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Darwin’s Doubt in review; Meyer, Matzke, and some of their critics

paul_book_-1Yesterday I wrote about Casey Luskin’s critique of Nick Matzke’s review of Meyer’s Darwin’s Doubt, but not everyone knows (why should they?) who Luskin is, or who said what in which way about whom. So I’ve written this brief survey of the dramatis personae, and review of reviews of reviews.

Luskin is Program Officer of the DI’s Center for Science and Culture, of which Meyer is director, Berlinksi a Senior Fellow, and Kenyon a Fellow. According to his bio on the CSC website, he ‘is co-founder of the Intelligent Design and Evolution Awareness (IDEA) Center, a non-profit helping students to investigate evolution by starting “IDEA Clubs” on college and high school campuses across the country.’ His 5 year stint with Scripps Institute of Oceanography produced one publication; he was one of several junior authors on a study of paleaomagnetic dating of sediments, which has attracted 17 citations. So, moderately useful routine work. No life science qualifications or experience.

David Berlinski is a Senior Fellow of the CSC, mathematician and philosopher, and has written serious works in his own area, including a 1972 article on the philosophy of molecular biology. As the review I cited shows, he writes powerfully and amusingly, even when (as here) he is attacking a fictional straw man.

Dean Kenyon is a CSC Fellow. He was at one time a respected biologist, but in the 1970s was converted by Morris’s Genesis Flood to Young Earth Creationism. He was co-author of Of Pandas and People.

Nick Matzke is just finishing the formalities of his PhD at Berkeley,and will be moving to a postdoc at NIMBioS at U. Tennessee Knoxville in September. Web of Knowledge lists him as author of 19 publications, with a total of 330 literature citations to date.

[Added (h/t Christine Janis): an even more thourough and, therefore, destructive review, by Aaron P. Baldwin, is here]

Stephen Meyer, Director of the CSC and Senior Fellow of the Discovery Institute, holds a joint degree in physics and earth science from Whitworth, a private Christian liberal arts university, and a PhD in the philosophy of science from Cambridge, and has taught at  Palm Beach Atlantic, a faith-based liberal arts college. He is now director of the Discovery Institute’s Center for Science and Culture, and author or co-author of a number of works of fiction, including Explore Evolution, a pseudotextbook that shows that the creationists have discovered Batesian mimicry, other works of fiction including Signature in the Cell, and, of course, Darwin’s Doubt. Which is where we came in.

Sex, education, Pam Stenzel (Pt 2), evolution, and reality, with a footnote on the Faroes

A few days ago I reported , cued by Garry Otton’s eye-witness account on the Scottish Secular Society web page, on a nightmarish “sex education” lecture delivered in Paisley, near Glasgow, to an audience of schoolchildren rounded up from all the Catholic schools in the district, by the abstinence-only campaigner Pam Stenzel. The story has since been picked up and further commented on by the Daily Record, a popular Glasgow-based newspaper with a circulation of over ¼  million, and featured on the BBC. You may recall that Ms Stenzel is based in California, and that her crusade (that seems to be the correct word) against sex outside one partnership per lifetime is endorsed by Sean Hannity and the Family Life Council. Also that she imposes her own very personal view on facts. Notably, she tells us that HPV can cause cancer, and that vaccination only protects against four of the many strains. True, and bound to be true, since the vaccine is, by design, specific against the strains most liable to cause cancer. Of course, if disease prevention were her real concern, she would be advocating Pap smears and condom use. But such reality-based information is not on her agenda.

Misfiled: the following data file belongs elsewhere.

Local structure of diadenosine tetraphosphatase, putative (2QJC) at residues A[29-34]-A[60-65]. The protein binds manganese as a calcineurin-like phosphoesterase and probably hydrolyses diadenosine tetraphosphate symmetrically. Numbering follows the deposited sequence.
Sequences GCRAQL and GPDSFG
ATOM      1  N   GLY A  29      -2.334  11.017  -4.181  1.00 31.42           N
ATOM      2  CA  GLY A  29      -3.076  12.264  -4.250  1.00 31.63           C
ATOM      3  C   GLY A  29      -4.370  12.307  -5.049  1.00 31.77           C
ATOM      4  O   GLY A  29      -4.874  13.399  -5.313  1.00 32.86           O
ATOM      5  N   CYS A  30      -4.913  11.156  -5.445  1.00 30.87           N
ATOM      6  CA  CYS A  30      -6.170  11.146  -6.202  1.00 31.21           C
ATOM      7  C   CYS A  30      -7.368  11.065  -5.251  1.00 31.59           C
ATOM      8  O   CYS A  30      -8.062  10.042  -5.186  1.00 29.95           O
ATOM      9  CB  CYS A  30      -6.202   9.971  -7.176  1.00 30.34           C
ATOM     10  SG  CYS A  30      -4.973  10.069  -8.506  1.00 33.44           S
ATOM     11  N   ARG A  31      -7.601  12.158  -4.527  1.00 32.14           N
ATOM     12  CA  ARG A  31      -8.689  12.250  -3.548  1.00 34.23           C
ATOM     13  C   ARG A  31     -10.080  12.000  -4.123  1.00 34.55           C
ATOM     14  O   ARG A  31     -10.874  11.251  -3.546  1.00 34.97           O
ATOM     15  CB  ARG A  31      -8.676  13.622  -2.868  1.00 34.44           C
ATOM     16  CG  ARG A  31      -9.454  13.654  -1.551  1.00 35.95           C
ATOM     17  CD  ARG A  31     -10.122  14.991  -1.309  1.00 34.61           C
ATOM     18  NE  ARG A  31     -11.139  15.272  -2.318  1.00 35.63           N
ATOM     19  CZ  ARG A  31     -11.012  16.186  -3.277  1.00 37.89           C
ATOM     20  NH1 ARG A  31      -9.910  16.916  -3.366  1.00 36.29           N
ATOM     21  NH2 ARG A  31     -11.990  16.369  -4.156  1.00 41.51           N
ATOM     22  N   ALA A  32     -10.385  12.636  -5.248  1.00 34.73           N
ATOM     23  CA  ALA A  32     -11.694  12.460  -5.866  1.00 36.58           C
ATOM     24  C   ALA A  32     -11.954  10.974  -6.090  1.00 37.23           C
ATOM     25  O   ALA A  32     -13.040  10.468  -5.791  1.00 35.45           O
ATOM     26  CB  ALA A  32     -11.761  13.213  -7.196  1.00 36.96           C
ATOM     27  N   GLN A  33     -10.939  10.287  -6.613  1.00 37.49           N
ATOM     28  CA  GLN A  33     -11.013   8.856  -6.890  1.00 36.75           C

So what has this got to do with evolution, and in particular with what we know about what Pam Stenzel has been told about evolution? Absolutely everything.

The only professional qualification mentioned on Ms Stenzel’s website is a degree in psychology, from Liberty University. This institution, founded by Jerry Falwell Sr. and rescued early in its life from bankruptcy by the Rev Sung Myung Moon, is regarded as among the most conservative institutions of higher education in the US. “Conservative” in this context means, among other things, commitment to a biblical literalist theology. Even more, in the case of LibertyUniversity; commitment to a version of reality in which Young Earth creationism is better science than all that stuff about radiometric dating and strata and unconformities and deep time that stupid people like you and me find so convincing. This commitment is embodied in an Institution for Creation Studies (yes, that really is what it is called), whose course “History of Life” is obligatory for all students, and whose stated function (http://www.liberty.edu/academics/?PID=9821) is “to promote the development of a consistent biblical view of origins in our students. The center seeks to equip students to defend their faith in the creation account in Genesis using science, reason and the Scriptures.”